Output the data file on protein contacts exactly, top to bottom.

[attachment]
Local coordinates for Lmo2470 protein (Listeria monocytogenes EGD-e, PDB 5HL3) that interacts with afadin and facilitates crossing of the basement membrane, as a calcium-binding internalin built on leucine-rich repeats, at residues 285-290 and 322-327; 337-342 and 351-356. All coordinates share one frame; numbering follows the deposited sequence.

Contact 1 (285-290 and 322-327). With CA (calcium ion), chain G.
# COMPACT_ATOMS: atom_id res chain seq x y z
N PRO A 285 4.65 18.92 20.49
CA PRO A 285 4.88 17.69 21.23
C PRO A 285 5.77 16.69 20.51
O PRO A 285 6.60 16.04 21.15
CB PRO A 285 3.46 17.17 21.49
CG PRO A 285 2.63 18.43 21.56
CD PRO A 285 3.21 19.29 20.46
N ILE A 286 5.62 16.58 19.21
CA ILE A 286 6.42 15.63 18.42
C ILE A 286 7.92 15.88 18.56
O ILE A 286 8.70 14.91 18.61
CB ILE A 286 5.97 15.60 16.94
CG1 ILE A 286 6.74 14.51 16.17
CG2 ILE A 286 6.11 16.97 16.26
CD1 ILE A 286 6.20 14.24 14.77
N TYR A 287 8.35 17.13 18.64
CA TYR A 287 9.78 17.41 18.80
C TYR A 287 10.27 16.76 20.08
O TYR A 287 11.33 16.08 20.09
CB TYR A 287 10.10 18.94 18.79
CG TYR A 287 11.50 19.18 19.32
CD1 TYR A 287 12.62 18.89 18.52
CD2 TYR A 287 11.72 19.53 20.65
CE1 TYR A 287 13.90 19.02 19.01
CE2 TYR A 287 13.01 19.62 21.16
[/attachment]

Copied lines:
Local coordinates for Lmo2470 protein (Listeria monocytogenes EGD-e, PDB 5HL3) that interacts with afadin and facilitates crossing of the basement membrane, as a calcium-binding internalin built on leucine-rich repeats, at residues 285-290 and 322-327; 337-342 and 351-356. All coordinates share one frame; numbering follows the deposited sequence.

Contact 1 (285-290 and 322-327). With CA (calcium ion), chain G.
# COMPACT_ATOMS: atom_id res chain seq x y z
N PRO A 285 4.65 18.92 20.49
CA PRO A 285 4.88 17.69 21.23
C PRO A 285 5.77 16.69 20.51
O PRO A 285 6.60 16.04 21.15
CB PRO A 285 3.46 17.17 21.49
CG PRO A 285 2.63 18.43 21.56
CD PRO A 285 3.21 19.29 20.46
N ILE A 286 5.62 16.58 19.21
CA ILE A 286 6.42 15.63 18.42
C ILE A 286 7.92 15.88 18.56
O ILE A 286 8.70 14.91 18.61
CB ILE A 286 5.97 15.60 16.94
CG1 ILE A 286 6.74 14.51 16.17
CG2 ILE A 286 6.11 16.97 16.26
CD1 ILE A 286 6.20 14.24 14.77
N TYR A 287 8.35 17.13 18.64
CA TYR A 287 9.78 17.41 18.80
C TYR A 287 10.27 16.76 20.08
O TYR A 287 11.33 16.08 20.09
CB TYR A 287 10.10 18.94 18.79
CG TYR A 287 11.50 19.18 19.32
CD1 TYR A 287 12.62 18.89 18.52
CD2 TYR A 287 11.72 19.53 20.65
CE1 TYR A 287 13.90 19.02 19.01
CE2 TYR A 287 13.01 19.62 21.16